From Inscrutability To Concursus: Benjamin B. Warfield’s Theological Construction Of Inspiration’s Mode, From 1880 To 1915 -- By: Jeffrey A. Stivason

Journal: Westminster Theological Journal
Volume: WTJ 075:2 (Fall 2013)
Article: From Inscrutability To Concursus: Benjamin B. Warfield’s Theological Construction Of Inspiration’s Mode, From 1880 To 1915
Author: Jeffrey A. Stivason


From Inscrutability To Concursus:
Benjamin B. Warfield’s Theological Construction Of Inspiration’s Mode, From 1880 To 1915

Jeffrey A. Stivason

This study investigates the constructive theological development of the mode of the inspiration of Scripture in the theology of Benjamin B. Warfield between the years 1880 to 1915 and suggests how his theology has the potential to enrich our present understanding of Scripture as well as offer a defense of Scripture as the supernatural voice of God. The thesis is that Warfield constructively engaged the doctrine of the mode of inspiration in order to provide a defense of the Bible as God’s supernatural communication, whether the threat is a radical transcendence or an encroaching immanence. Locating Warfield’s historical context in his theological and philosophical interaction with nineteenth-century liberal theology, which affirmed the divine immanence of God and trended toward the exclusion of divine transcendence, this study explores the theological rationale for Warfield’s formulation of the doctrine of inspiration’s mode rooted firmly in both God’s immanence and transcendence.

The history of Reformed theology had considered the supernatural mode of Scripture’s inspiration to be inscrutable and, therefore, an inaccessible divine mystery. However, Warfield thought that if Scripture itself provided the raw materials for constructing a biblical expression of the mode of God’s supernatural communication to men, then Scripture’s resources ought to be exhaustively explored and employed.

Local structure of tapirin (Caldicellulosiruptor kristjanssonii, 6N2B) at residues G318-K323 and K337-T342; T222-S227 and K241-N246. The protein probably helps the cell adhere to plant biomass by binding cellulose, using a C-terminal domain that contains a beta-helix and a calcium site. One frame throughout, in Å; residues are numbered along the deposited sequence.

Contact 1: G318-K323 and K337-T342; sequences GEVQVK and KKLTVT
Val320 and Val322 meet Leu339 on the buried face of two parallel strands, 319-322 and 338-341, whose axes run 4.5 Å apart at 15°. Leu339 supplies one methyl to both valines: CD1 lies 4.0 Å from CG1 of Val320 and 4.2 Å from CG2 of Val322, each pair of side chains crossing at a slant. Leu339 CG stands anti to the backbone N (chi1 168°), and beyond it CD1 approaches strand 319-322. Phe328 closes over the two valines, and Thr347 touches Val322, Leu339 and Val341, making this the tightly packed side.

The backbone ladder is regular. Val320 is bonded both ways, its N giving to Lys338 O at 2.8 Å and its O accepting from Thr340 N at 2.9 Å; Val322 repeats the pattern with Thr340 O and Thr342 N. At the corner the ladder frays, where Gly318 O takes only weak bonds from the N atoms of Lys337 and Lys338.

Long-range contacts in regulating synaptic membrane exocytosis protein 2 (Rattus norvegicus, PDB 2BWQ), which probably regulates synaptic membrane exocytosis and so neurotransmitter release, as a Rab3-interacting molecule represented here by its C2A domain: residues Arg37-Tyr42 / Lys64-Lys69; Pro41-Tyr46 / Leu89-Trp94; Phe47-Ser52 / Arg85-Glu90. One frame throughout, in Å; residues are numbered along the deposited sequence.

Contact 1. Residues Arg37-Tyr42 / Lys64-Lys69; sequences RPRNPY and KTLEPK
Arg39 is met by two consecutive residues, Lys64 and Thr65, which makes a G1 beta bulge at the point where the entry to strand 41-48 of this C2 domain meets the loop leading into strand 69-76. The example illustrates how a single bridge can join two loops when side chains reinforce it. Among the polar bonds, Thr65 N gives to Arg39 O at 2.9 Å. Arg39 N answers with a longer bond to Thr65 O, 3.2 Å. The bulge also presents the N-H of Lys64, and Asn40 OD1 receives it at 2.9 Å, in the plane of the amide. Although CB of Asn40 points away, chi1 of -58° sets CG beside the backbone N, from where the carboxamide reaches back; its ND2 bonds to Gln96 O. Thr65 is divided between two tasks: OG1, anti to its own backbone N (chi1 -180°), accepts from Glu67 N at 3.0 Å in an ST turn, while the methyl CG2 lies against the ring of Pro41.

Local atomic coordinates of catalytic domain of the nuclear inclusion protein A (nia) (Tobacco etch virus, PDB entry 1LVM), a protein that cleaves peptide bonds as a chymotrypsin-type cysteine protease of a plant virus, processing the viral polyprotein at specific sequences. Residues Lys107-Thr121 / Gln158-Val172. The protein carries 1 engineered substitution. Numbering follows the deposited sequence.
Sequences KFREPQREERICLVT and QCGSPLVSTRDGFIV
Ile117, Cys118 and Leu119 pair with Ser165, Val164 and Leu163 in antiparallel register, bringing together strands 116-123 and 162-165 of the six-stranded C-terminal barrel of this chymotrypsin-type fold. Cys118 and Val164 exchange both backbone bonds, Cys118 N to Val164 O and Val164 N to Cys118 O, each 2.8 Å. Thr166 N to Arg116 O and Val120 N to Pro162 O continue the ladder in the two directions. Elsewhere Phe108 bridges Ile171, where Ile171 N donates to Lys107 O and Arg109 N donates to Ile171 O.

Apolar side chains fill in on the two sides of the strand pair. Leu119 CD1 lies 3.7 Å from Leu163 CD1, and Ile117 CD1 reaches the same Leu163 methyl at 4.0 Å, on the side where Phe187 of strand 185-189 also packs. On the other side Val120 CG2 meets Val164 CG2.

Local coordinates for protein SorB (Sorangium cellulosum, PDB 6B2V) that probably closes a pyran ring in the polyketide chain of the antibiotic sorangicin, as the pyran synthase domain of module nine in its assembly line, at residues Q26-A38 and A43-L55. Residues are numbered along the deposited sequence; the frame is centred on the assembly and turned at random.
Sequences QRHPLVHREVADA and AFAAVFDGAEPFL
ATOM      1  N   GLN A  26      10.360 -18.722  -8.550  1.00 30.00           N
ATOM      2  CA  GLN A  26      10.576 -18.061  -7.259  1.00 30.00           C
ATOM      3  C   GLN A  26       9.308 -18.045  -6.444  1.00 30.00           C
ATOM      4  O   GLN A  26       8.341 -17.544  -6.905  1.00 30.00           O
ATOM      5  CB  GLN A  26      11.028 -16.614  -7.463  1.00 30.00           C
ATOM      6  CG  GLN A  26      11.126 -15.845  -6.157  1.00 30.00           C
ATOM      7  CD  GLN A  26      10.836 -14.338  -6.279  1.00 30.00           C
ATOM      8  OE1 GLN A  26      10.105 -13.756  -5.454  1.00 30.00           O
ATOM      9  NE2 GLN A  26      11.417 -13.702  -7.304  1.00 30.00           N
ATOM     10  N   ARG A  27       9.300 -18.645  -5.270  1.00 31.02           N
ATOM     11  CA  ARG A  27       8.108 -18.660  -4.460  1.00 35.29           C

Warfield’s doctrine of the mode of inspiration comes into sharp focus by contrasting him with two of his peers, Llewellyn J. Evans and W. G. T. Shedd. Whereas Evans’s view of inspiration settles our attention on the supernaturalness of the age, Warfield emphasizes the Spirit’s work on the writers. Whereas Shedd’s view settles our attention on the writers, Warfield emphasizes inspiration as above and beyond providential leading. Therefore, this study attempts to clarify the central concerns of Warfield’s understanding of inspiration’s mode.

The study concludes by noting Warfield’s continuing relevance in discussions concerning the nature of Scripture by comparing the nineteenth-century liberal theologian J. Paterson Smyth alongside current post-evangelical scholar Peter Enns. The concluding section, therefore, attempts to demonstrate that Warfield’s formulation is neither old liberal nor post-conservative, but his expression of the mode of Scripture’s inspiration is distinctly biblical in character.

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